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Architectural and Industrial Maintenance (AIM) Coatings Regulatory Revision

 

Introduction
DNREC proposes to revise Section 1.0 of Regulation 1141 by adopting the Ozone Transport Commission’s (OTC) most recent model rule for architectural and industrial maintenance (AIM) coatings as part of the Division of Air Quality's continuing program to bring Delaware into compliance with the EPA national ambient air quality standards (NAAQS) for ground-level ozone. Delaware has made significant reductions in emissions of ground-level ozone precursors, nitrogen oxides and volatile organic compounds (VOC), but EPA continues to impose tighter controls as the NAAQS has been tightened.
 
Delaware’s first AIM regulation was approved in 2002 (with a 2005 compliance date) and later revised in 2006 with minor corrections. The 2002 Delaware rule was based upon the 2000 OTC model rule which, in turn, was based upon the 2000 California Air Resources Board (CARB) Suggested Control Measure (SCM) for architectural coatings. The SCM is a California model rule that the 36 California air districts are encouraged to adopt to combat ground-level ozone non-attainment. Currently, about 20 California districts have adopted the original SCM. The remaining districts, mostly in northern California, that are in attainment of the NAAQS are subject to the much-less-stringent federal AIM rule of 1998.

California, often regarded as having the worst air quality in the nation, has a long history of regulating architectural coatings, starting in 1977, well in advance of the federal rule. California revised its rule in 1985, 1989, 2000, and again in 2007, the basis of the current OTC model rule. California has invested significant scientific effort in developing their successive AIM rule revisions. The state has a longstanding relationship with Michigan State University to perform certain scientific studies related to the manufacture and performance of various AIM coatings, and frequently commissions studies with outside contractors to develop data related to AIM products, such as National Technical Systems, which developed data on exposure tests of certain formulations.

In setting up these studies, California invites manufacturers to participate in specifying how the studies will be carried out and measured. The California Air Resources Board also sponsors a recurring survey of the products available from a number of manufacturers and this survey provides a basis for reducing the VOC content of certain AIM rule categories based upon complying market share. In addition, whenever the SCM is revised, CARB invites all AIM manufacturers, associations and significant users to submit comments, either written or in-person, as the rulemaking process unfolds.

Finally, in preparing the OTC model rule, involved state personnel interface with CARB, manufacturers, associations and various state-involved entities to ensure that the OTC model rule reflects concerns that may differ from those of CARB. For these reasons DNREC's Division of Air Quality does not anticipate the need for a review committee or for a public workshop.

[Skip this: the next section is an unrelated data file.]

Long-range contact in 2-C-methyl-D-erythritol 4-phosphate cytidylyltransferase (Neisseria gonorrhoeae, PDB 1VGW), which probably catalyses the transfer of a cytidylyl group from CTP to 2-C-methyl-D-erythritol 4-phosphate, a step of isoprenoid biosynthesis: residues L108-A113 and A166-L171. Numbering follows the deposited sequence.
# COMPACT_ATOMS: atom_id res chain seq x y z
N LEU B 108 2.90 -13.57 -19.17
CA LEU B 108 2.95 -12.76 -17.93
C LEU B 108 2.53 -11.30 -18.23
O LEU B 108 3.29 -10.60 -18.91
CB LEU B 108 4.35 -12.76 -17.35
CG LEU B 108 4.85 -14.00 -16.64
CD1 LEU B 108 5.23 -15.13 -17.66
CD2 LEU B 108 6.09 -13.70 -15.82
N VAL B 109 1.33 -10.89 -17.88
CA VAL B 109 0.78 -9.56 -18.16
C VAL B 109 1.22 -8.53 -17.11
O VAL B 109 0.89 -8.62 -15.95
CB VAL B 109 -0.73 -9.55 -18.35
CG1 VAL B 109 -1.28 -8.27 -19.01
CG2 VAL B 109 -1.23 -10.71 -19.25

The OTC has adopted a policy of following behind the CARB rule amendment process allowing sufficient time for their rules to be in force to work out any problems. The CARB SCM had a compliance date of Jan. 1, 2010 for all but two categories. The two categories were Rust preventative coatings and Specialty primers, sealers and undercoats which had a compliance date of Jan. 1, 2012 based upon manufacturers need to develop certain formulations and testing procedures. The OTC model rule, with manufacturers’ agreement, specified a compliance date of Jan. 1, 2014, two years after the CARB date.

To date, two states have finalized AIM rules based upon the most recent OTC AIM model rule. These are Maryland, COMAR 26.11.39, final rule published Jan. 1, 2016, with a compliance date of exactly one year later, and Utah, R307-361, final rule published Oct. 31, 2013 with a compliance date of Jan. 1, 2015.

Based upon CARB experience, this rule revision will yield approximately one ton per day of VOC reductions in Delaware. A public hearing on the subject is scheduled for July 26, 2016 starting at 6 p.m. at DNREC’s Division of Air Quality office at State Street Commons, 100 W. Water Street, Suite 6-A, Dover, DE 19901.

Proposed Schedule of Activities
Legal Notice published in Delaware newspapers (June 19, 2016)
Proposed rule published in Delaware Register of Regulations (July 1, 2016)
Public hearing scheduled  (July 26, 2016)
Public hearing comment period closed  (Aug. 10, 2016)
Secretary's Order to be signed (August 2016)
Final rule to be published in Delaware Register of Regulations (Oct. 1, 2016)
Effective date of rule (Oct. 10, 2016)
Compliance date (March 1, 2017)

Related links

For more information, contact:
David Fees
302-739-9402
david.fees@state.de.us

revised: 7/06/16

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